Lynch JW, Kaplan GA, Salonen JT (1997) Why do poor people behave poorly? Variaion in adult health behaviours and psychological characteristics by stages of the socioeconomic lifecourse. Soc Sci Med 44:809–819. doi:10.1016/S0277-9536(96)00191-8 PubMedCrossRefGoogle Scholar
  14. 14.
    Paavola M, Vartianinen E, Haukkala A (2004) Smoking from adolescence to adulthood. Eur J Public Health 14:417–421. doi:10.1093/eurpub/14.4.417 PubMedCrossRefGoogle Scholar
  15. 15.
    Gilman SE, Abrams DB, Buka SL (2003) Socioeconomic status over the life course and stages of cigarette use: initiation, regular use, and cessation. J Epidemiol Community Health 57:802–808. doi:10.1136/jech.57.10.802 PubMedCrossRefGoogle Scholar
  16. 16.
    Graham H, Francis B, Inskip HM, Harman J, SWS Study Team (2006) Socioeconomic lifecourse influences on women’s smoking status in early adulthood. J Epidemiol Community Health 60:228–233. doi:10.1136/jech.2005.039784 PubMedCrossRefGoogle Scholar
  17. 17.
    Graham HMI, Francis B, Harman J (2006) Pathways of disadvantage and smoking careers: evidence and policy implications. J Epidemiol Community Health 60:ii7–ii12. doi:10.1136/jech.2005.045583 CrossRefGoogle Scholar
  18. 18.
    Honjo K, Tsutsumi A, Kawachi I, Kawakami N (2006) What accounts for the relationship between social class and smoking cessation? Results of a path analysis. Soc Sci Med 62:317–328. doi:10.1016/j.socscimed.2005.06.011 PubMedCrossRefGoogle Scholar
  19. 19.
    Janzon E, Engstrom G, Lindstrom M, Berglund G, Hedblad B, Janzon L (2005) Who are the “quitters”? A cross-sectional study of circumstances associated with giving up smoking. Scand J Public Health 33:175–182. doi:10.1080/14034940410019244 PubMedCrossRefGoogle Scholar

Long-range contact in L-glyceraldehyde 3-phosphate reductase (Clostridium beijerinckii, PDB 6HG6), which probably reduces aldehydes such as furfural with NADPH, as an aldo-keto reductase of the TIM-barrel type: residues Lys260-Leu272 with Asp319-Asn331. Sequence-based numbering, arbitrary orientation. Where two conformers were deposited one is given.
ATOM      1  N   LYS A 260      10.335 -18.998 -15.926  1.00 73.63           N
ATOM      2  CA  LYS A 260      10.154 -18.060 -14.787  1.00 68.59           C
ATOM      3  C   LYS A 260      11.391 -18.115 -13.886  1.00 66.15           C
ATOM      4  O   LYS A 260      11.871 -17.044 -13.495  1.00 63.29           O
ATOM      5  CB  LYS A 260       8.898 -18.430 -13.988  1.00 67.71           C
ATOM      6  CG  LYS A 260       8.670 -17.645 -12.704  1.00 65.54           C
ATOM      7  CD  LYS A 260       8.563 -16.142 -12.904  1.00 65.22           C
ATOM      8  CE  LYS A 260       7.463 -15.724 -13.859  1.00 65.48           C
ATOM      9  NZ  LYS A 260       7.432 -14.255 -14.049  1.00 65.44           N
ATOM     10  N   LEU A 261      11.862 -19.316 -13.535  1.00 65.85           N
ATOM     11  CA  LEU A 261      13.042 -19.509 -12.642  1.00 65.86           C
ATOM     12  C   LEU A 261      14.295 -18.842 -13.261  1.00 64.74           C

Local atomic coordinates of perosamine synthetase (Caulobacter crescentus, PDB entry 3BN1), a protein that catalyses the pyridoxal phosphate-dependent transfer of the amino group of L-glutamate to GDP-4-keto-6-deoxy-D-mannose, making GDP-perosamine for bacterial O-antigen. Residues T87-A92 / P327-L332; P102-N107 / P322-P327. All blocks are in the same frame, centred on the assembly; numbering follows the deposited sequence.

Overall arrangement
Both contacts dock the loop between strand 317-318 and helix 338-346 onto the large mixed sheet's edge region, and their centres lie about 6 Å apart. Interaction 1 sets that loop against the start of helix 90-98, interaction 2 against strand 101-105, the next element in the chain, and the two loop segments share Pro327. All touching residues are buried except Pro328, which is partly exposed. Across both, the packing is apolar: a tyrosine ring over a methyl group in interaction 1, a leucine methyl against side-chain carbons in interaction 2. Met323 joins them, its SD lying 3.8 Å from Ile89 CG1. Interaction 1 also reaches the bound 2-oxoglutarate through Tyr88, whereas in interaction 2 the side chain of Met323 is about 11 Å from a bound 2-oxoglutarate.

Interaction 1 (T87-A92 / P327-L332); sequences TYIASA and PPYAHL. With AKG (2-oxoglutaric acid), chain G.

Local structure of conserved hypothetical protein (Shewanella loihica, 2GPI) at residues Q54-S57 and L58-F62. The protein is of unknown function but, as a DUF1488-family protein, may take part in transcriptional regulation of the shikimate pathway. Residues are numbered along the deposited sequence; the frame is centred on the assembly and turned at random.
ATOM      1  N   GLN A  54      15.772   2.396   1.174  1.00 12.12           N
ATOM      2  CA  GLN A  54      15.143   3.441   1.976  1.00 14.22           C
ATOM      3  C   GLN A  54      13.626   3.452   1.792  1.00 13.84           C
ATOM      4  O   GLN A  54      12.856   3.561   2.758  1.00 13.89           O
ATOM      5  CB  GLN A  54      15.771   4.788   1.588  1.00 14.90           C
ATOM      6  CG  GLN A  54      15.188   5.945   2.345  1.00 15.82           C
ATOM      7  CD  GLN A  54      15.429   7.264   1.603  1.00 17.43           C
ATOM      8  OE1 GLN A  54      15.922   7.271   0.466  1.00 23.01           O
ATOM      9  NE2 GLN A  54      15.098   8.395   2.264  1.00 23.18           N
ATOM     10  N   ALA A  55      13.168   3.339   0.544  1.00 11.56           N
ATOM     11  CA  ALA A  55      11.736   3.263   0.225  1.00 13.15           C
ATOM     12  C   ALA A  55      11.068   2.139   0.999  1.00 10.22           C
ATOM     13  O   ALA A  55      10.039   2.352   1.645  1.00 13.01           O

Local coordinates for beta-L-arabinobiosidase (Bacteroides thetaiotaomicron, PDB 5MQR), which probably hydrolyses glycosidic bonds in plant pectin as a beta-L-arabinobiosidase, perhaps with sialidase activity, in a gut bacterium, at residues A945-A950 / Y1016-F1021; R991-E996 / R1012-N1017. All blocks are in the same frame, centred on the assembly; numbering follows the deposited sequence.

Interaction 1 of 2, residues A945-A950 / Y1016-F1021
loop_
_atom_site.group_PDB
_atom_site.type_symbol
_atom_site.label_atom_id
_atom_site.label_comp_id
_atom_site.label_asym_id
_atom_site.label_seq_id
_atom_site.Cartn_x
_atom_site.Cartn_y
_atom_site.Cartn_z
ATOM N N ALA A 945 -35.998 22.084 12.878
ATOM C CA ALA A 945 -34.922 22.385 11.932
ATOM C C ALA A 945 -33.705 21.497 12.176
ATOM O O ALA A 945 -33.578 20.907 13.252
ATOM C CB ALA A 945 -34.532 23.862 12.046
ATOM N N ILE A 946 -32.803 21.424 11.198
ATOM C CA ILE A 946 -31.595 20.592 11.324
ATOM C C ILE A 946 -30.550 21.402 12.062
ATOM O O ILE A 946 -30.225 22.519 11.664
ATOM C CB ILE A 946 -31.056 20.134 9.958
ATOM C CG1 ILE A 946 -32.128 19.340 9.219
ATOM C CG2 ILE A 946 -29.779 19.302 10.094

20. 20.
    Buka SL, Shenassa ED, Niaura R (2003) Elevated risk of tobacco dependence among offspring of mothers who smoked during pregnancy: a 30 year prospective study. Am J Psychiatry 160:1978–1984. doi:10.1176/appi.ajp.160.11.1978 PubMedCrossRefGoogle Scholar
  21. 21.
    Al Mamum A, O’Callaghan FV, Alati R, O’Callaghan M, Najman JM, Williams GM et al (2006) Does maternal smoking during pregnancy predict the smoking patterns of young adult offspring? A birth cohort study. Tob Control 15:452–457. doi:10.1136/tc.2006.016790 CrossRefGoogle Scholar
  22. 22.
    Kandal DB, Wu P, Davies M (1994) Maternal smoking during pregnancy and smoking by adolescent daughters. Am J Public Health 84:1407–1413CrossRefGoogle Scholar
  23. 23.
    Cornelius MD, Leech SL, Goldschmidt L, Day NL (2000) Prenatal tobacco exposure: is it a risk factor for early tobacco experimentation. Nicotine Tob Res 2:45–52. doi:10.1080/14622200050011295 PubMedCrossRefGoogle Scholar
  24. 24.
    Roberts KH, Munafo MR, Rodriguez D, Drury M, Murphy MFG, Neale RE et al (2005) Longitudinal analysis of the effect of prenatal nicotine exposure on subsequent smoking behavior of offspring. Nicotine Tob Res 7:801–808. doi:10.1080/14622200500262840 PubMedCrossRefGoogle Scholar
  25. 25.
    Niswander KR, Gordon M (1972) The women and their pregnancies. W.B. Saunders, Philadelphia, PAGoogle Scholar
  26. 26.
    Terry MB, Flom J, Tehranifar P, Susser E (forthcoming) The role of birth cohorts in studying adult health: the New York women’s birth cohort. Paediatr Perinat EpidemiolGoogle Scholar
  27. 27.
    Hosmer DW, Lemeshow S (2000) Applied logistic regression, 2nd edn. Wiley, New YorkGoogle Scholar
  28. 28.
    Lumley T, Kronmal R, Shuangge M (2006) Relative risk regression in medical research: models, contrasts, estimators, and algorithms. UW Biostatistics Working Paper Series 2006, Working Paper 293Google Scholar
  29. 29.
    Breslau N, Peterson EL (1996) Smoking cessation in young adults: age at initiation of cigarette smoking and other suspected influences. Am J Public Health 86:214–220PubMedCrossRefGoogle Scholar
  30. 30.
    Lando HA, Thai DT, Murray DM, Robinson LA, Jeffery RW, Sherwood NE et al (1999) Age of initiation, smoking patterns, and risk in a population of working adults. Prev Med 29:590–598. doi:10.1006/pmed.1999.0590 PubMedCrossRefGoogle Scholar
  31. 31.
    McGee R, Williams S (2006) Predictors of persistent smoking and quitting among women smokers. Addict Behav 31:1711–1715. doi:10.1016/j.addbeh.2005.12.008 PubMedCrossRefGoogle Scholar
  32. 32.
    U.S. Department of Health and Human Services. (2001). Women and Smoking. A Report of the Surgeon General. U.S. Department of Health and Human Services, Public Health Service, Centers for Disease Control and Prevention, National Center for Chronic Disease Prevention and Health Promotion, Office on Smoking and Health, Washington, DCGoogle Scholar
  33. 33.